Writing a review is easier than you might think and an essential part of the reading process. It’s a great feeling to re-live the joy of a good read by sharing your enthusiasm with others. I’m not talking about literary criticism for obscure publications, but posting your responses to a book on your blog, or on Goodreads, Amazon and other online sites.
Gathering your thoughts about what you’ve read, and writing them down, even briefly, has three important benefits: it develops your own sense of what you prefer to read, and why; it offers browsers an insight into how other readers feel about a book, and it gives valuable feedback and recognition to the author who has invested his or her heart and soul in writing it.
If you want authors to keep writing the sort of books you enjoy reading, then it is important to write reviews.
If you need further encouragement, here are a few tips to get you started:
Read the book:
Yes, it does need to be said. To gain a constructive overview of any book, it is necessary to read it to the end. I am saddened by those ‘reviews’ that say: ‘I hated this book and gave up after 5 pages’ and rate it ‘one star’. Unless every other sentence is so packed with typos and errors that it is impossible to read, the likeliest reason for hating a book is that it is simply not the right read for that person. Readers who make a bad choice and find that it’s not their kind of book, or for some reason only read part of it, are not in a position to give an informed opinion and it is better they do not review at all.
Share your point of view:
Say briefly the point of view from which you are reviewing this book. Is it by an author you know and love, or a new name, or different genre you tried for the first time? Do you have some experience of the featured situation, period, or place that enables you to offer particular insights, or has it been a new experience for you? All reviews are opinions and it is helpful to others to have an inkling of where your opinions stem from.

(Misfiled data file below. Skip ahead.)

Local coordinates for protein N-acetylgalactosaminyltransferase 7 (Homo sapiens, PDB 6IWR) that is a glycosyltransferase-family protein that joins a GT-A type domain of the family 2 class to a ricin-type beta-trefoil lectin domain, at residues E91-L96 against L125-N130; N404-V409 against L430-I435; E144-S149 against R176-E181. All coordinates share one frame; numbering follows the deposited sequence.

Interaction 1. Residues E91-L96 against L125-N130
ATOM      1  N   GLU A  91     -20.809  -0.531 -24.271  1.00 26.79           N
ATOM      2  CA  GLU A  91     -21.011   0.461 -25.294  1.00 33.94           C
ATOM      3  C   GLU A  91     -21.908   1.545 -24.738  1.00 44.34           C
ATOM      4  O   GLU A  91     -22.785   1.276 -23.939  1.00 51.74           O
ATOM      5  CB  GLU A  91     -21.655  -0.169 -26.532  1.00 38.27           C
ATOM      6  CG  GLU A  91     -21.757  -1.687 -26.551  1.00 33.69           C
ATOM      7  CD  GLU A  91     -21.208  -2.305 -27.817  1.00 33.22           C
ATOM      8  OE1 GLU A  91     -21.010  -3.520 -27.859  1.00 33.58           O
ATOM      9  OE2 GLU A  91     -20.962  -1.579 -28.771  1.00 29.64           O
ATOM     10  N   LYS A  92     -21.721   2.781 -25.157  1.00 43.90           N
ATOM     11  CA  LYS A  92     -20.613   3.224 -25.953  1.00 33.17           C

Summarise for flavour:
You don’t have to provide a detailed synopsis of the story, but describe enough of what happens, where, and who the principal characters are to give others the flavour of the content and style without giving away the ending. Is it part of a series with established characters? In a historical romance, how much is romance and how much history, for example? For crime novels and thrillers, is it a brain-teaser, or action-packed and violent? For non-fiction, what is the scope of the book – introductory, or an in-depth study – and how easy is it to read and understand? What did you gain from it?
Quote a brief sample:
Quote a paragraph or five or six lines from the book to let other readers feel for themselves the style of writing, but remember: no spoilers. Be careful not to reveal the outcome, or critical clues that would ruin the reading for others. As I read, I find it helpful to put ‘post-its’ on passages that especially grabbed my attention, or to make a few brief notes.
Balance positive and negative:
Pick out what you appreciated most about the book. Was it that the characters seemed so real? Perhaps the setting was especially evocative? Was it a book to mull over slowly, soaking in the atmosphere, or did you stay up late to race to the end of the story? Both fiction and non-fiction can bring out emotions: was it sad, funny, scary?
If there are things about book that you wished had been different, point those out, too, and explain why. And it is helpful to suggest the kind of reader you think would enjoy the book: “I would recommend this book to anyone who…” because even a great book does not appeal to everyone.
Rating the book:
I dislike star rating books because there are no agreed criteria. Everyone is measuring something different, but ratings do affect a book and an author’s standing with online retailers, so it needs some thought. If you followed the points above in your review, it will help you decide. My own approach is to look at what the book sets out to do, what it claims to be, and rate it on how far I thought it achieved that, rather than whether I ‘loved’ or ‘hated’ it.
Best tip for writing a review: imagine you are having coffee with a friend who asks what you’ve been reading lately, and what you thought of it. Is it his or her sort of read?
Trish Nicholson is the author of A Biography of Story, A Brief History of Humanity – an interweaving of literature and history that explores the power of stories in the tragedy and comedy of human affairs. A book-lovers book.